We now know that the political consulting firm Cambridge Analytica harvested data from 50 million Facebook users by using a personality test app. The information was used to help Republican presidential contender Sen. Ted Cruz of Texas to target voters, and the data was later used on behalf of the Trump campaign to develop profiles of potential voters.
The problem is that Cambridge Analytica stands accused of violating its contract with Facebook and misrepresenting the purpose of some of its data mining. It is alleged not to have deleted data when requested to do so by Facebook. Lawsuits are no doubt in the works.
A contract breach would make what Cambridge Analytica did different from what political campaigns have done for years – use analytics to properly target potential voters. But that doesn’t mean that what other campaigns have done to exploit data isn’t eye popping.
For example, according to tech guru Sasha Issenberg, the 2012 Obama campaign used the same permission structure of Facebook to gain access to data on the friends of people who used their Facebook profiles to log onto an Obama campaign website. Using this data, Issenberg says the Obama campaign created “a new political currency that predicted the behavior of individual humans. The campaign didn’t just know who you were; it knew exactly how it could turn you into the type of person it wanted you to be.”
The manipulation of social media data by political players was viewed as benign when it was used to elect President Obama. But now that it’s perceived that President Trump may have benefitted from similar behavior, the pitchforks are out and the mob is ready to storm the Facebook castle. Writing new government regulations is the demand of the day.
“You’ve created these platforms, and now they’re being misused, and you have to be the ones to do something about it. Or we will,” Democratic Sen. Dianne Feinstein of California warned Facebook. “It’s clear these platforms can’t police themselves.”
Fellow Democratic Sen. Amy Klobuchar of Minnesota introduced the Honest Elections Act, a bill to create regulatory rules she says would block foreign interference from social media trollers from Russia and other adversaries. Klobuchar dismisses Facebook’s efforts to police itself as meaningless: “They say ‘trust us,’” she says.
Certainly, Facebook can be faulted for putting its head in the sand and not revealing what it learned about Cambridge Analytica’s behavior after the 2016 elections. Unlike recent Internet security scandals, such as those involving Target stores or the federal Office of Personnel Management, no personal financial or identifying data was stolen.
Cambridge Analytica scooped up data on who people’s Facebook friends were and what they liked. By declining to blow the whistle on Cambridge Analytica’s alleged behavior, Facebook made the scandal worse.
Now Facebook will now be put through the same political wringer that Big Oil or other suddenly suspect companies are. Facebook will have to deal with investigations from the Federal Trade Commission and at least two state attorneys general.
In addition, the European Union is planning to consider a tax on digital ad revenue and the sale of digital data to third parties. California lawmakers are debating legislation that would establish a data protection authority that would request and use data. And the U.S. House Energy and Commerce Committee will soon call Facebook CEO Mark Zuckerberg to testify.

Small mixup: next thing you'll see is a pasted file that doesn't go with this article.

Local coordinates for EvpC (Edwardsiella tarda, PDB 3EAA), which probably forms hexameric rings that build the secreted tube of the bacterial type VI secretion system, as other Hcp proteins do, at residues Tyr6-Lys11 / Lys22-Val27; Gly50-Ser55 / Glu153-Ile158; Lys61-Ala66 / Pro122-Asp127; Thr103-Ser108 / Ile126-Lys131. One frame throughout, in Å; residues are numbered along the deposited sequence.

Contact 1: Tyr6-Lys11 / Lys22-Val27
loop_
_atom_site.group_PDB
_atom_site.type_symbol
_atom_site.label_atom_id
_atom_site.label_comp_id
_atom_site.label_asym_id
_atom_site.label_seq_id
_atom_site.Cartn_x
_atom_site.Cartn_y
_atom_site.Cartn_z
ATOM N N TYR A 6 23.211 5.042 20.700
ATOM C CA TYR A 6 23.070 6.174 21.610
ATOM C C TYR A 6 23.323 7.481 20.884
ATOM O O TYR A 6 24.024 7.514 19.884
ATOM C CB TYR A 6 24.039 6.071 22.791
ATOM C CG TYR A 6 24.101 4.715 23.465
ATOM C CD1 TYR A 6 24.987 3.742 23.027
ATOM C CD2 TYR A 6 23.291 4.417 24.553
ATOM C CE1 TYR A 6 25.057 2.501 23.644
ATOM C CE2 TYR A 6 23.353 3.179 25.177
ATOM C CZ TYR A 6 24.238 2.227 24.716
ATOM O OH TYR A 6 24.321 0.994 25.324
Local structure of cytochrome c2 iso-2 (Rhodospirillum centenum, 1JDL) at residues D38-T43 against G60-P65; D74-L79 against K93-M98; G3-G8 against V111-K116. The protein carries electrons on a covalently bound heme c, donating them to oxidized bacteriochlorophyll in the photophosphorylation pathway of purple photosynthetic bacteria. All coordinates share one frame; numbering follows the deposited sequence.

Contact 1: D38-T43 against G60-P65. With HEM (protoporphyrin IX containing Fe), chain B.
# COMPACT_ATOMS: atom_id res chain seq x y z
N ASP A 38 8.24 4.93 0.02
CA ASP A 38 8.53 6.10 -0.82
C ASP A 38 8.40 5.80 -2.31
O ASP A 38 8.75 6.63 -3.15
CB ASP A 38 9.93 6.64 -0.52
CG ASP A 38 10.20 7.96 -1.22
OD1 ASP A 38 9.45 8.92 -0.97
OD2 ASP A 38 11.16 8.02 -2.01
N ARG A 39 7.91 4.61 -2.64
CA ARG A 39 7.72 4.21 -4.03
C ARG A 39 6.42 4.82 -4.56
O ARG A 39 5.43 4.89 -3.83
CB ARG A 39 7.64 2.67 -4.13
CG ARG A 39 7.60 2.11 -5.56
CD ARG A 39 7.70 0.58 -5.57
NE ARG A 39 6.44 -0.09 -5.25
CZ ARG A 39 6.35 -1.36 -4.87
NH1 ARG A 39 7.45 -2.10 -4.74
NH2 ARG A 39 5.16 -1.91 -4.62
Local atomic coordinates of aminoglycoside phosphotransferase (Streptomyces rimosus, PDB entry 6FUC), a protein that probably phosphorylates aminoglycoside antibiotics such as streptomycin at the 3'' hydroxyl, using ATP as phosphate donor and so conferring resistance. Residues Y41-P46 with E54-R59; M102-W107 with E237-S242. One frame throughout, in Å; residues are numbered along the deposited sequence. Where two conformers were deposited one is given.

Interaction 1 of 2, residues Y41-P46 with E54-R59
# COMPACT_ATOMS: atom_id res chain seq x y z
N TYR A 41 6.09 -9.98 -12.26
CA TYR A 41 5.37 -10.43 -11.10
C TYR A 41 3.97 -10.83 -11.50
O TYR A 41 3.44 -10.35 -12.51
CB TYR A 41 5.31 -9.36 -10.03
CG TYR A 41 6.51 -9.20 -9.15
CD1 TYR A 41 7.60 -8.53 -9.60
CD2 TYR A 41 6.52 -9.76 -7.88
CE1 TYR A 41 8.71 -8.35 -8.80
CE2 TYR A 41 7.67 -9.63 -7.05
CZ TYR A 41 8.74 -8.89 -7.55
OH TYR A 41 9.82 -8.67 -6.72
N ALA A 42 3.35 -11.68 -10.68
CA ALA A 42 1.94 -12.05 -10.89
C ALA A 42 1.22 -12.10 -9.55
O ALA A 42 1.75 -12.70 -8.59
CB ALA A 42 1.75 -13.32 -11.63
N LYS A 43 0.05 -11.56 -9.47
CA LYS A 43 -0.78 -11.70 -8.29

Zuckerberg didn’t help matters for his firm this week when he told an interviewer: “I actually am not sure we shouldn’t be regulated.” While he makes up his mind, he has proposed useful changes in policies, such as having Facebook ban any developer who has not agree to a thorough audit.
It is precisely when the media and politicians are baying that something – anything – must be done to address a scandal that thoughtful debate is necessary.
Look at Sen. Klobuchar’s benign-sounding Honest Elections Act. It would require the same disclosures for online political ads that now apply to broadcast ads. But it’s completely unclear if that would block entities such as the Kremlin-backed trolls who put up online ads during the 2016 election. The ads that the Kremlin trolls bought wouldn’t be considered political advertising because they didn’t explicitly support or oppose any candidate.
New regulations could help increase transparency. In Canada, Facebook users can click on a button and see all ads running on a Facebook page even if they are directed at someone else. But regulations could easily stifle political speech, which we’ve seen is a real problem everywhere from college campuses to corporate America.
The Internet Association, a group of tech companies, warns that “proposals that would hold platforms liable for advertisers’ claims could discourage platforms from carrying ads from individual citizens or legitimate groups that aren’t well known or established.”
Facebook and Congress will have to come to some understanding and level of trust on how to prevent future misuse of Big Data. But the worse policy response to the Cambridge Analytica scandal would be to adopt European-style data rules that will inhibit innovation, make the social media experience less accessible to consumers and not even prevent abuses.